If you’re not familiar with these types of staking plans you can read more about them here.
To keep things brief they generally involve increasing your bet size after a loss to recoup some or all of the losses from the previous bet.
I once came across a tipster service who was claiming they were making 30 points profit a month, every month and had never had a losing month.
Naturally I was intrigued so I dug a little further into the results of this service and found that not only was it using a progressive staking plan but it had actually risked 80 points on a single bet to recoup losses from previous losing bets.
Risking 80 points on any one bet just is reckless and stupid.
I then done some calculations to see how the service would perform to 1pt level stakes and found that in the 2 years the service had been around it would have only made 15 points profit to level stakes.
Any tipster who advises their bets to some sort of progressive staking plan with no stop loss in place is setting themselves up for a gigantic loss at some point down the road.
Always check how a tipster will preform to 1 point level stakes before signing up to their service.
Tipsters will promote a lot of other tipster services via email to you once you sign up with them.
I generally have no problem with this so long as they only recommend products or services which they have actually used and have liked.
If a tipster is dodgy they will regularly promote any old rubbish to try and make more money off of you.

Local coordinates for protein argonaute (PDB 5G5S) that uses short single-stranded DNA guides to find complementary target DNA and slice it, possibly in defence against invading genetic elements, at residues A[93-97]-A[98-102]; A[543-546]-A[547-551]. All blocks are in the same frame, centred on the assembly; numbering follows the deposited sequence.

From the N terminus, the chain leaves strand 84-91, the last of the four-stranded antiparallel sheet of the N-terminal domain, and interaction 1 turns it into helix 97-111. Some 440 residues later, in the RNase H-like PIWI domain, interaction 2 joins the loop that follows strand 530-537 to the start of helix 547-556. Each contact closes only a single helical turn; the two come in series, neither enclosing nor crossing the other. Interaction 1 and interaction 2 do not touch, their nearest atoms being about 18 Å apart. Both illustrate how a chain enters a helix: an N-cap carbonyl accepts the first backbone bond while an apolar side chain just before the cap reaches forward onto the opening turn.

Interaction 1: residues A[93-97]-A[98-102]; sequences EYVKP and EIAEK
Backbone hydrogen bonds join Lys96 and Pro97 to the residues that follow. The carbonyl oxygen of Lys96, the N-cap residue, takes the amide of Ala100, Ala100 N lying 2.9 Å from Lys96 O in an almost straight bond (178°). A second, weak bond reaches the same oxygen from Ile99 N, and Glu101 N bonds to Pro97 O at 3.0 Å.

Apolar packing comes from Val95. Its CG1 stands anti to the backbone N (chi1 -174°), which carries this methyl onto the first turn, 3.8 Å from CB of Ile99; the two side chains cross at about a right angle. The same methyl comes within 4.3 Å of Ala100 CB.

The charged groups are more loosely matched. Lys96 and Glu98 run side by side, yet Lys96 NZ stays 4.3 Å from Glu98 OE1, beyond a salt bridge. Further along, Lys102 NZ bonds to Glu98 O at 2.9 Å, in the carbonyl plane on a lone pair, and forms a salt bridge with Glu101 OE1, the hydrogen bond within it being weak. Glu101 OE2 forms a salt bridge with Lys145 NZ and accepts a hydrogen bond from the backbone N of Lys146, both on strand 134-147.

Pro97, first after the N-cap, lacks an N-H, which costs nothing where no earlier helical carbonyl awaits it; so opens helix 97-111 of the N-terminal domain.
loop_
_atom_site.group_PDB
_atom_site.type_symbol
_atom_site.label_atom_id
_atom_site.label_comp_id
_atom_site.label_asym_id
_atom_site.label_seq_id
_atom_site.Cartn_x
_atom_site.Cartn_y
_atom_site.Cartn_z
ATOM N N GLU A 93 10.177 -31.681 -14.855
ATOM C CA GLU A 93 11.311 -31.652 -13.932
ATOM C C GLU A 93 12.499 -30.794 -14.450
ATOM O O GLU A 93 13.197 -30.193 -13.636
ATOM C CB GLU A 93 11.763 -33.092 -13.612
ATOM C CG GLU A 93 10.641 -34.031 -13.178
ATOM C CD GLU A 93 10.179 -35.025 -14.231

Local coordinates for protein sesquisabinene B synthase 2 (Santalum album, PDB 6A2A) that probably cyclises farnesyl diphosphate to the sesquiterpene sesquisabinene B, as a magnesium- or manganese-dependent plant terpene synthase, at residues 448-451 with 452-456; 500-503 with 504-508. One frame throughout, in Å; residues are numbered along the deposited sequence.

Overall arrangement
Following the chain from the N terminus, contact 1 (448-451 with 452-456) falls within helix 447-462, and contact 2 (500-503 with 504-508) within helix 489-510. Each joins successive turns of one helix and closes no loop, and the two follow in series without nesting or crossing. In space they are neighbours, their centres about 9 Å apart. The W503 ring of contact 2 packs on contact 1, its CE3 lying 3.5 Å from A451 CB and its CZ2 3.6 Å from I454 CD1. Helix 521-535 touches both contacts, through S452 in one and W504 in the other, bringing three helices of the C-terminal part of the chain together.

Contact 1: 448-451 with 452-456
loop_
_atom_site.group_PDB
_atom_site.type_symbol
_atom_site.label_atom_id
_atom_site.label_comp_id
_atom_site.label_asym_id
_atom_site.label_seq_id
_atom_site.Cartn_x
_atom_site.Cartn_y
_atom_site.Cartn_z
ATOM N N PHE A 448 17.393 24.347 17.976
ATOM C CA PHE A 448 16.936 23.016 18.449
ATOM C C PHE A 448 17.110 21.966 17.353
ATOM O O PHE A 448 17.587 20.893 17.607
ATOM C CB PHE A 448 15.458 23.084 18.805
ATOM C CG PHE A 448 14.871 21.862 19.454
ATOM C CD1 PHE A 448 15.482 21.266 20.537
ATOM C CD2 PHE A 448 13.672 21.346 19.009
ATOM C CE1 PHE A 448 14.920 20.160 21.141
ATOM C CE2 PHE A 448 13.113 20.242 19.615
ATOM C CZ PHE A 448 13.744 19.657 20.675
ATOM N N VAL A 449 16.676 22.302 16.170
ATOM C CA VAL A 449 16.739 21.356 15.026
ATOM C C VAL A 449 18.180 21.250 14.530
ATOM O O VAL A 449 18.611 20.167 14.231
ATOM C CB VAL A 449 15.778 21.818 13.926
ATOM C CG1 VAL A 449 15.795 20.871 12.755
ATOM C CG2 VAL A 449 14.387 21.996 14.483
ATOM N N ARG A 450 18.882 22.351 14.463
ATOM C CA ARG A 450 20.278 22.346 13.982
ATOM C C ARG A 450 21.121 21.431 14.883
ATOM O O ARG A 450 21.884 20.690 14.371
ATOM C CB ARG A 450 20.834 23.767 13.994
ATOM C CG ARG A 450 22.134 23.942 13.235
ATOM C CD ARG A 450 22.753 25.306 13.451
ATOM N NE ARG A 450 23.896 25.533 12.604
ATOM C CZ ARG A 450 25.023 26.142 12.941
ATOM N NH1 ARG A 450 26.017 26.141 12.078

It’s a good idea to see what other people are saying online about the products/services the tipster is recommending.
Recently I’ve noticed a lot of dodgy tipsters promoting various services which have all been binary trading scams.
They promise that all you have to do is deposit your money with their chosen brokerage and they will automatically invest your money which will make you at least a thousand pound every day.
Now that sounds far too good to be true, and indeed it is.
A quick Google search revealed that the service was in fact a scam and people who had been caught out by it had deposited their money at a brokerage and had all their automatic trades lose.
If you come across a tipster who is promoting scams or dubious services stop following this tipster immediately.
Any tipster who has no problem promoting scams is clearly lacking in ethics and not worth your time or money.
Social Media Tipsters
Their ploy here is to set up multiple social media pages and advise a selection of various tips on each.
At least a few of these pages are likely to have advised a few winners and when that happens the tipster will then try to sell their followers a subscription to their tipping service.
Because these social media tipsters don’t keep any record of their tips on their pages their is no way of knowing whether they are any good or not without paper trading all of their tips for a while.
When you do this you’ll usually find that their selections preform hopelessly less a few lucky winners.
Unless the tipster has an actual website with some proofed results avoid them like the plague.
Tips From Bookies
Talk about a conflict of interest, eh?
The bookmakers have one goal and that is to move your money from your pockets into theirs. Never forget that.
Horse racing tips promoted on bookmaker websites will not make a profit in the long run.
Unless the bookmaker is offering value in the form of a bonus which you can exploit never follow their advice.
A couple of examples of things the bookmakers are constantly trying to get people to do is bet in play and cash out their bets early.
Betting in play – What better way to get people to bet on dreadful odds by encouraging them to bet in the heat of the moment during a fast paced sporting event.
Cash Out – A great way to get people to settle their bet at a worse value than they would get if they let all of their bets ride.
By following the advice above you should be able to avoid the dodgy tipsters and avoid getting ripped off.